A $15bn Detroit Three bailout deal finally agreed between the Bush White House and congressional Democrats last night is headed for a House of Representatives vote later today (10 December) and likely to be passed up to the Senate by a narrow margin.


Some details are likely to be further haggled over during the House debate and the automakers will have to submit to a yet-to-be-appointed federal ‘car czar’ who will oversee their restructuring.


The bailout would allow GM and Chrysler to avoide threatened bankruptcy to the end of March with short-term loans, Reuters reported. Ford, in a better cash position, has not asked for immediate help but would like a $9bn line of credit in case its situation worsens.


It had been agreed earlier that the $15bn would come from an Energy Department fund established last September to help Detroit make more fuel-efficient cars. This had been opposed by pro-environment groups.


A Bush administration official told the news agency the negotiators satisfied a key White House concern that companies receiving aid obtain the necessary concessions and make other changes to prove they can survive and compete.


The move would also make the government the automakers’ biggest shareholder.


The car czar would have power to direct restructuring and withhold more loans if progress isn’t made. Critically, the czar could also recommend bankruptcy restructuring if companies borrowing money fail to obtain the necessary concessions.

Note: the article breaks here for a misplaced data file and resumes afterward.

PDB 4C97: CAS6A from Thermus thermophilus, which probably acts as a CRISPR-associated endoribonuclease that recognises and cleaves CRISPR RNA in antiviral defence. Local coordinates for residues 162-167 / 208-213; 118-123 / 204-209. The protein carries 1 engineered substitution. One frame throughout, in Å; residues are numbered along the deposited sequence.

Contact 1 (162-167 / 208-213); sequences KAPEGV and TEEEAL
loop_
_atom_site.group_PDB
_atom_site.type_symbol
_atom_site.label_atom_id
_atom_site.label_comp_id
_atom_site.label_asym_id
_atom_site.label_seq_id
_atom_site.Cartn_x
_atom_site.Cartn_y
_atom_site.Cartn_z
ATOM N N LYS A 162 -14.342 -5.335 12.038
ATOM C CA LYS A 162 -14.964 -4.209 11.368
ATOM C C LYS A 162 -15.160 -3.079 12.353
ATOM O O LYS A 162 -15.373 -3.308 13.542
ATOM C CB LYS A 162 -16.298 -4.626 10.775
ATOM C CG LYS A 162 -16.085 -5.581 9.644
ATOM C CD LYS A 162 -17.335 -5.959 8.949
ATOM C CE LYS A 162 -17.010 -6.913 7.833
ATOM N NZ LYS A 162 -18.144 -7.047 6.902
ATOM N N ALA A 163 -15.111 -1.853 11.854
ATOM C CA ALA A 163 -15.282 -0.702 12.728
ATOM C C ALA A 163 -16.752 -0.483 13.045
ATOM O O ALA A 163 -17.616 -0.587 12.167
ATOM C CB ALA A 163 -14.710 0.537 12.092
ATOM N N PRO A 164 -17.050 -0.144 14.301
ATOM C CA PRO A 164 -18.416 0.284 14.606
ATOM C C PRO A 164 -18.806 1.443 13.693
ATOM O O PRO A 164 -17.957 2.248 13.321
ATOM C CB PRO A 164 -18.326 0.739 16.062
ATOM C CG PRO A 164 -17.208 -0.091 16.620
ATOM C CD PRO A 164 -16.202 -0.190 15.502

Reuters said some Republicans wanted a bankruptcy option included as an incentive for labour and other stakeholders to agree on concessions.


And The White House is still against the Democrats’ bid to force automakers to drop lawsuits against California and other states seeking to cut vehicle emissions and other greenhouse gases. According to Reuters, the administration official expected the bill would not succeed unless that provision is removed.


Republicans are also concerned over the use of taxpayer money to help Chrysler, which is owned by private equity firm Cerberus Capital Management, the news agency said. The administration reportedly resisted a bid to hold Cerberus liable for repayment if Chrysler defaults on any loan.


It was not clear this morning if that issue still needed clarification.


Reuters said Democrats should be able to get the bill past the House as they control Congress but it was possible Republicans could stop a measure in the Senate with a procedural roadblock that requires 60 votes to clear.


“Ball is in the Senate Republicans’ court,” a spokesman for Democrat Senate majority leader Harry Reid told Reuters. “There is no word yet whether they will give us consent.”


The spokesman for Republican senate minority leader Mitch McConnell said he would not comment until he had seen the bill.


Former House Speaker and Republican Newt Gingrich predicted Congress would narrowly pass the package despite divisions in the Republican Party over the bailout, Dow Jones said.


“If I were betting, it will pass with a very large ‘no’ vote,” Gingrich told the news agency.


He reportedly called the proposed bailout a “terrible idea,” saying a bankruptcy court would be the proper authority to restructure the industry, not Congress.


“Why would you want the union leadership, which has clearly failed, and corporate leadership, which has clearly failed, to get $15bn?” asked Gingrich, who, Dow Jones noted, supported a government bailout of the Wall Street financial industry in the autumn.


He said a survey by his website American Solutions showed that 91% of nearly 73,000 respondents favoured a Chapter 11 bankruptcy filing by the automakers over a government bailout but predicted that some conservatives in Congress would vote for a bailout because of pressure from auto manufacturers and dealers in their home states.